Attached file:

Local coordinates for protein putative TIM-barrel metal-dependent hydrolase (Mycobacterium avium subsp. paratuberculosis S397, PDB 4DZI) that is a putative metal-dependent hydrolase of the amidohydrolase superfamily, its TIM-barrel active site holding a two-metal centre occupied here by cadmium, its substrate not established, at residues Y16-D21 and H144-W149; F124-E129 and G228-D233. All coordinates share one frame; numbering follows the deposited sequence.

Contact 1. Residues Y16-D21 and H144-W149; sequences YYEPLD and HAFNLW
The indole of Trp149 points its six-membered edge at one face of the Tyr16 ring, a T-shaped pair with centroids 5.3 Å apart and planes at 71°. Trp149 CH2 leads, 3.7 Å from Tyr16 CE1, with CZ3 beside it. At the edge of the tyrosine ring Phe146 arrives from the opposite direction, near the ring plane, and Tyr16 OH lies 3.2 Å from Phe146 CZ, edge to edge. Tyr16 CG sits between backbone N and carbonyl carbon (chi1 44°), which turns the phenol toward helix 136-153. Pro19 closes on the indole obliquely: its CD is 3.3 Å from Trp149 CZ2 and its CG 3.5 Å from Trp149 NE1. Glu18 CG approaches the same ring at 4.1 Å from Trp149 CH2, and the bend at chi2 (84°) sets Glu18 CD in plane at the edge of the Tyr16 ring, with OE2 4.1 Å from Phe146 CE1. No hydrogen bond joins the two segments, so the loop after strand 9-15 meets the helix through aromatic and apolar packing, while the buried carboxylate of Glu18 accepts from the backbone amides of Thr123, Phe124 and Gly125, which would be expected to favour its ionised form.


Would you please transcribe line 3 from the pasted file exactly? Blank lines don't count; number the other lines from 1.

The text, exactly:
The indole of Trp149 points its six-membered edge at one face of the Tyr16 ring, a T-shaped pair with centroids 5.3 Å apart and planes at 71°. Trp149 CH2 leads, 3.7 Å from Tyr16 CE1, with CZ3 beside it. At the edge of the tyrosine ring Phe146 arrives from the opposite direction, near the ring plane, and Tyr16 OH lies 3.2 Å from Phe146 CZ, edge to edge. Tyr16 CG sits between backbone N and carbonyl carbon (chi1 44°), which turns the phenol toward helix 136-153. Pro19 closes on the indole obliquely: its CD is 3.3 Å from Trp149 CZ2 and its CG 3.5 Å from Trp149 NE1. Glu18 CG approaches the same ring at 4.1 Å from Trp149 CH2, and the bend at chi2 (84°) sets Glu18 CD in plane at the edge of the Tyr16 ring, with OE2 4.1 Å from Phe146 CE1. No hydrogen bond joins the two segments, so the loop after strand 9-15 meets the helix through aromatic and apolar packing, while the buried carboxylate of Glu18 accepts from the backbone amides of Thr123, Phe124 and Gly125, which would be expected to favour its ionised form.